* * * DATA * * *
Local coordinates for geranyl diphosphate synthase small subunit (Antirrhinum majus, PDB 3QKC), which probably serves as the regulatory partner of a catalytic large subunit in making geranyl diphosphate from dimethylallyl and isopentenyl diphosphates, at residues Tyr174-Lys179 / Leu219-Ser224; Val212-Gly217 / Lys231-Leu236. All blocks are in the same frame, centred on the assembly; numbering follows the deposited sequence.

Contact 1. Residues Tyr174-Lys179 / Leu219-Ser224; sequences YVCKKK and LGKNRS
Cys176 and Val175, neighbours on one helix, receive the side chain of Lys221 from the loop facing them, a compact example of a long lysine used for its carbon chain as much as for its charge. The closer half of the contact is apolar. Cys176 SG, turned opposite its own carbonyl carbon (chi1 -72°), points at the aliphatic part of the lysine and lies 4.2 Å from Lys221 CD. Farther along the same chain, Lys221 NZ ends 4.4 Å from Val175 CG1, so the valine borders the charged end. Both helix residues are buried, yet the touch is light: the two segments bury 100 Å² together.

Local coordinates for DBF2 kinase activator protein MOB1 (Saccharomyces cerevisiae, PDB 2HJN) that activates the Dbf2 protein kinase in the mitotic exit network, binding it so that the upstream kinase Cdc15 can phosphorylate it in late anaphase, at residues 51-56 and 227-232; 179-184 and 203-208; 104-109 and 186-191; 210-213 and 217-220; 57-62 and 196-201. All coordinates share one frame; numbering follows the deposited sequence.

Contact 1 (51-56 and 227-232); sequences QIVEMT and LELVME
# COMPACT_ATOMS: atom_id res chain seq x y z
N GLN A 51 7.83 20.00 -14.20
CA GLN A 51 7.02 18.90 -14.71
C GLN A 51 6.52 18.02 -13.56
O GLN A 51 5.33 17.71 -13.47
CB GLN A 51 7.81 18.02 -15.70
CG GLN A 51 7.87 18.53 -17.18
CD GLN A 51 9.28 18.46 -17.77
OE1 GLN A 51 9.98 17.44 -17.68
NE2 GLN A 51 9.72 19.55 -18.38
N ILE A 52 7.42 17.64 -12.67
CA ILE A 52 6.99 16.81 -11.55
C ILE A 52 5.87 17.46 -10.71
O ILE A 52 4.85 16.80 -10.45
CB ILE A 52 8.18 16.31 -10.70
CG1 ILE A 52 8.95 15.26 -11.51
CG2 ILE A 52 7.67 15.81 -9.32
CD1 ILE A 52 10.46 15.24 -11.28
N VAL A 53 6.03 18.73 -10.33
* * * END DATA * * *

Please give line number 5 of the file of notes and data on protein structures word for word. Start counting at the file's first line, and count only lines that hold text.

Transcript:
Contact 1 (51-56 and 227-232); sequences QIVEMT and LELVME